The bedrock of GetUp's people-powered fundraising is the more than 14,000 members who make a weekly or monthly donations to support its work, as well as the thousands of members who make multiple donations throughout the year.  Requiring them to obtain a statutory declaration to donate to the causes they care about is a completely unreasonable burden on them.  And it is an impossible burden to place on a people funded organisation like GetUp, which funds its pro-democratic activities via online donations.

The likely result will be a loss of more than half of its current donations, which would have a devastating impact on its campaign and election work.


What's in the rest of this anti-democratic legislation?

GetUp lawyers uncovered the killer clause deep inside the same legislation that contains the 'GetUp clause.'  If passed, the Electoral Legislation Amendment (Electoral Funding and Disclosure Reform) Bill 2017 will effectively put a gag order on most if not all Australian charities.

Ostensibly geared towards protecting Australian politics from foreign interference, this bill is a Trojan Horse attack on our democracy.

Is this different to the 'GetUp Clause'?

Yes, although both clauses are found in the Electoral Legislation Amendment (Electoral Funding and Disclosure Reform) Bill 2017.

The 'GetUp clause' dramatically redefines the definition of an 'associated entity', effectively forcing GetUp members to 'associate' themselves with one or more political parties, undermining if not completely destroying the movement's independence.


What’s the deal with foreign donations?

The Turnbull Government is pushing legislation that will ban foreign donations to political parties, but, crucially, also to charities and civil liberty organisations. This is a separate part of the same bill that also contains the 'GetUp Clause.'

GetUp supports banning offshore cash going to politicians and political parties and any such ban being extended to it and its work.  It's worth noting, however, that GetUp doesn't receive many foreign donations –– in fact, somewhere in the vicinity of 0.5% since the organisation was founded.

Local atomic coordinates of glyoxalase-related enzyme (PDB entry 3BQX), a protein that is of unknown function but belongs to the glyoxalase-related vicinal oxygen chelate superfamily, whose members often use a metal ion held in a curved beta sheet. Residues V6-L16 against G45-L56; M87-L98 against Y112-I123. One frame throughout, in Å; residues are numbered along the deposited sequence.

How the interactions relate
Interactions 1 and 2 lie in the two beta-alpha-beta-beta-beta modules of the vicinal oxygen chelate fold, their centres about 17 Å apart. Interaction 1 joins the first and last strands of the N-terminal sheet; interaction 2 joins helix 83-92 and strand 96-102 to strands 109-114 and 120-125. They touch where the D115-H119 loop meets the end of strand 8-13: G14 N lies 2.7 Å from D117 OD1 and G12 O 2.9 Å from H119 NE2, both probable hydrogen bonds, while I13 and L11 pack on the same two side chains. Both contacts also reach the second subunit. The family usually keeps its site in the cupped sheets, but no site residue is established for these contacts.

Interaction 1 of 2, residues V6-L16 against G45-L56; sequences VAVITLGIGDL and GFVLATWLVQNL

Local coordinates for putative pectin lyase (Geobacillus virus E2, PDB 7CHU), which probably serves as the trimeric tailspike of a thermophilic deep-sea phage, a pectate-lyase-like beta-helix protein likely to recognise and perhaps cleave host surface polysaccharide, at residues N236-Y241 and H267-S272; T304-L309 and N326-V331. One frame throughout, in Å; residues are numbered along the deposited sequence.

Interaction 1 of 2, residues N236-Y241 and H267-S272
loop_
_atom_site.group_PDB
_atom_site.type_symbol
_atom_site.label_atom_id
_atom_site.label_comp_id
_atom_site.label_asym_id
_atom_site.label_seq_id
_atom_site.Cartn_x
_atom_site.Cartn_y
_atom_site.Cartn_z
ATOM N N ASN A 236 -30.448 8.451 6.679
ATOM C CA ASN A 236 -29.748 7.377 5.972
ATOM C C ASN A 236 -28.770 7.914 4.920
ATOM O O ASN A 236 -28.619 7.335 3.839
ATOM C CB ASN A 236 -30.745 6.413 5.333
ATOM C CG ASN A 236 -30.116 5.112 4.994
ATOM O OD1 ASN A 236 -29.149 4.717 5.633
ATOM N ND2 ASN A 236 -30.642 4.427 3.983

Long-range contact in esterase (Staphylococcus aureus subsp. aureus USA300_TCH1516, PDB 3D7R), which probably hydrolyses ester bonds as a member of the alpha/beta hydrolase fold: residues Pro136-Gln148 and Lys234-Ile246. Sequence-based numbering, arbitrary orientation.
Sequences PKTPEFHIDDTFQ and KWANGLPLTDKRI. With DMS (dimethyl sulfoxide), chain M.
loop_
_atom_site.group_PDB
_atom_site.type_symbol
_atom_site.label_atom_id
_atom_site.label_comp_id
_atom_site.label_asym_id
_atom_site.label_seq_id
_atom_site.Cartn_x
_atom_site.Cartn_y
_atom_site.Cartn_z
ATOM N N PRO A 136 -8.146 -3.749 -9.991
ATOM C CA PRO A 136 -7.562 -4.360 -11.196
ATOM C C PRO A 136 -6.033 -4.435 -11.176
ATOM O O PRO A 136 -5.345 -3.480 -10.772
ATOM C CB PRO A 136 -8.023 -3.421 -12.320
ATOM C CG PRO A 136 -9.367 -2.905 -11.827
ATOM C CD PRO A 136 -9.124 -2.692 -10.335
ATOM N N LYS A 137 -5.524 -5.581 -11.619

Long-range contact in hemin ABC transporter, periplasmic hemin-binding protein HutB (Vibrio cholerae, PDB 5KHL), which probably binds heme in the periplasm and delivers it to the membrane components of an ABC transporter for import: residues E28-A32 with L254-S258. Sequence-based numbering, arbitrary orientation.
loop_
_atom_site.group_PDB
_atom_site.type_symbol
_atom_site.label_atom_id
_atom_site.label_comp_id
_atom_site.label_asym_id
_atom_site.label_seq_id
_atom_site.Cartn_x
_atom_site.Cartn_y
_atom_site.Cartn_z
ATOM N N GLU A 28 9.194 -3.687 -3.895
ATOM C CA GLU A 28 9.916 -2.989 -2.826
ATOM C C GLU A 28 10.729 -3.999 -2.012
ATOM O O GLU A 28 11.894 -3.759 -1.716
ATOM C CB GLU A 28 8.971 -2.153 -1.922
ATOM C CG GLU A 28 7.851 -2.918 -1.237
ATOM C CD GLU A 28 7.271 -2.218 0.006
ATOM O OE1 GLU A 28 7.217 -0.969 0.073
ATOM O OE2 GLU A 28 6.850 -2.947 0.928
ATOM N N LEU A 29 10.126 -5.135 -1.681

What no one can or should support is the Turnbull Government's attempt to use this ban as a covert way to crackdown on civil society advocacy and use the power of government to silence voices they don't want heard by the broader Australian community.

This, and the 'GetUp Clause,' are both part of a wider pattern of government attacks on our democratic rights as citizensWe as Australians cannot let them stand.



Future generations will thank you for it.


All material © 2018 GetUp! Australia 

Thursday, 25 January 2018

THINK ABOUT IT #34: Ethel Barrymore

For an actress to be a success she must have the face of a Venus, the brains of a Minerva, the grace of Terpsichore, the memory of a Macaulay, the figure of Juno, and the hide of a rhinoceros.

Source unspecified

Click HERE to read more about legendary US actor ETHEL BARRYMORE (1879–1959), sister of her fellow actors LIONEL BARRYMORE (1878–1954) and JOHN BARRYMORE (1882–1942) and great aunt of DREW BARRYMORE (1975>)

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THINK ABOUT IT #5: Simone de Beauvoir
THINK ABOUT IT #3: Phyllis Rose

Thursday, 18 January 2018

WRITERS ON WRITING #103: Anne Lamott

Is it okay with you that you blow off your writing, or whatever your creative/spiritual calling, because your priority is to go to the gym or do yoga five days a week?  Would you give us one of those days back, to play or study poetry?  To have an awakening?  Have you asked yourself lately, 'How alive am I willing to be?'  It’s all going very quickly.  It’s mid-May, for God’s sake.  Who knew.  I thought it was late February.
  It’s time to get serious about joy and fulfillment, work on our books, songs, dances, gardens.  But perfectionism is always lurking nearby, like the demonic prowling lion in the Old Testament, waiting to pounce.  It will convince you that your work-in-progress is not great, and that you may never get published.  (Wait, forget the prowling satanic lion — your parents, living or dead, almost just as loudly either way, and your aunt Beth, and your passive-aggressive friends, whom we all think you should ditch, are going to ask, 'Oh, you’re writing again? That’s nice. Do you have an agent?')… Oh my God, what if you wake up some day, and you’re 65, or 75, and you never got your memoir or novel written; or you didn’t go swimming in warm pools and oceans all those years because your thighs were jiggly and you had a nice big comfortable tummy; or you were just so strung out on perfectionism and people-pleasing that you forgot to have a big juicy creative life, of imagination and radical silliness and staring off into space like when you were a kid?  It’s going to break your heart.  Don’t let this happen.  Repent just means to change direction — and NOT to be said by someone who is waggling their forefinger at you.  Repentance is a blessing.  Pick a new direction, one you wouldn’t mind ending up at, and aim for that.  Shoot the moon.

Bird By Bird: Some Instructions on Writing and Life (1995)

Click HERE to read the full 2014 article about US novelist ANNE LAMOTT posted on the excellent Brain Pickings website maintained by MARIA POPOVA.

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WRITERS ON WRITING #84: Edith Wharton
WRITERS ON WRITING #63: Robert Cormier